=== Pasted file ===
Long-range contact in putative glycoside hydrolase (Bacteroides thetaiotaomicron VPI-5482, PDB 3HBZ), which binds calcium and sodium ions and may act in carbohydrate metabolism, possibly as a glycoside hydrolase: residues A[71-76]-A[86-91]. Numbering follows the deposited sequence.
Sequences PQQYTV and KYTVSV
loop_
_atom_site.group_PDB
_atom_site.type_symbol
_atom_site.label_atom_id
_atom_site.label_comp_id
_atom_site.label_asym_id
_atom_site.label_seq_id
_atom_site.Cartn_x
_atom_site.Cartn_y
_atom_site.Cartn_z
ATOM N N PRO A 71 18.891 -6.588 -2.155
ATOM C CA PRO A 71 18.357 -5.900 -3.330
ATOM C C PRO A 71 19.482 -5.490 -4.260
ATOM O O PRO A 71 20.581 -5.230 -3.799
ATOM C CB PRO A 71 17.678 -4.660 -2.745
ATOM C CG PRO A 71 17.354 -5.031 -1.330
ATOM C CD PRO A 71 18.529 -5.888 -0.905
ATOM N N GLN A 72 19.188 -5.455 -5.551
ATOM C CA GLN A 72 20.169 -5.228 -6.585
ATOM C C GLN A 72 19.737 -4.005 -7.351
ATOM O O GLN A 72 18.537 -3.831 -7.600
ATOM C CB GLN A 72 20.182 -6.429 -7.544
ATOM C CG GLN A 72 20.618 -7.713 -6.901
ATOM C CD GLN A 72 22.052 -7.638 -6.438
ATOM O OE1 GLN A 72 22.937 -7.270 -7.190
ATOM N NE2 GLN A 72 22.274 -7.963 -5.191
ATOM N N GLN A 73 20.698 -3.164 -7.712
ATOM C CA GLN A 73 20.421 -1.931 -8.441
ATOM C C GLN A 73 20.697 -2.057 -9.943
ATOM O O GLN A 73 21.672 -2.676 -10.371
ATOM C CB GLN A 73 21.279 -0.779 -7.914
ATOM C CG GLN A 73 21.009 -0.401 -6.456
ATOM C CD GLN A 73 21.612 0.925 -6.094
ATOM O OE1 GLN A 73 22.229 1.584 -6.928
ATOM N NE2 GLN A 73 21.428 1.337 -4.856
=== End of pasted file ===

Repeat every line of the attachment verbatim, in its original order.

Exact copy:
Long-range contact in putative glycoside hydrolase (Bacteroides thetaiotaomicron VPI-5482, PDB 3HBZ), which binds calcium and sodium ions and may act in carbohydrate metabolism, possibly as a glycoside hydrolase: residues A[71-76]-A[86-91]. Numbering follows the deposited sequence.
Sequences PQQYTV and KYTVSV
loop_
_atom_site.group_PDB
_atom_site.type_symbol
_atom_site.label_atom_id
_atom_site.label_comp_id
_atom_site.label_asym_id
_atom_site.label_seq_id
_atom_site.Cartn_x
_atom_site.Cartn_y
_atom_site.Cartn_z
ATOM N N PRO A 71 18.891 -6.588 -2.155
ATOM C CA PRO A 71 18.357 -5.900 -3.330
ATOM C C PRO A 71 19.482 -5.490 -4.260
ATOM O O PRO A 71 20.581 -5.230 -3.799
ATOM C CB PRO A 71 17.678 -4.660 -2.745
ATOM C CG PRO A 71 17.354 -5.031 -1.330
ATOM C CD PRO A 71 18.529 -5.888 -0.905
ATOM N N GLN A 72 19.188 -5.455 -5.551
ATOM C CA GLN A 72 20.169 -5.228 -6.585
ATOM C C GLN A 72 19.737 -4.005 -7.351
ATOM O O GLN A 72 18.537 -3.831 -7.600
ATOM C CB GLN A 72 20.182 -6.429 -7.544
ATOM C CG GLN A 72 20.618 -7.713 -6.901
ATOM C CD GLN A 72 22.052 -7.638 -6.438
ATOM O OE1 GLN A 72 22.937 -7.270 -7.190
ATOM N NE2 GLN A 72 22.274 -7.963 -5.191
ATOM N N GLN A 73 20.698 -3.164 -7.712
ATOM C CA GLN A 73 20.421 -1.931 -8.441
ATOM C C GLN A 73 20.697 -2.057 -9.943
ATOM O O GLN A 73 21.672 -2.676 -10.371
ATOM C CB GLN A 73 21.279 -0.779 -7.914
ATOM C CG GLN A 73 21.009 -0.401 -6.456
ATOM C CD GLN A 73 21.612 0.925 -6.094
ATOM O OE1 GLN A 73 22.229 1.584 -6.928
ATOM N NE2 GLN A 73 21.428 1.337 -4.856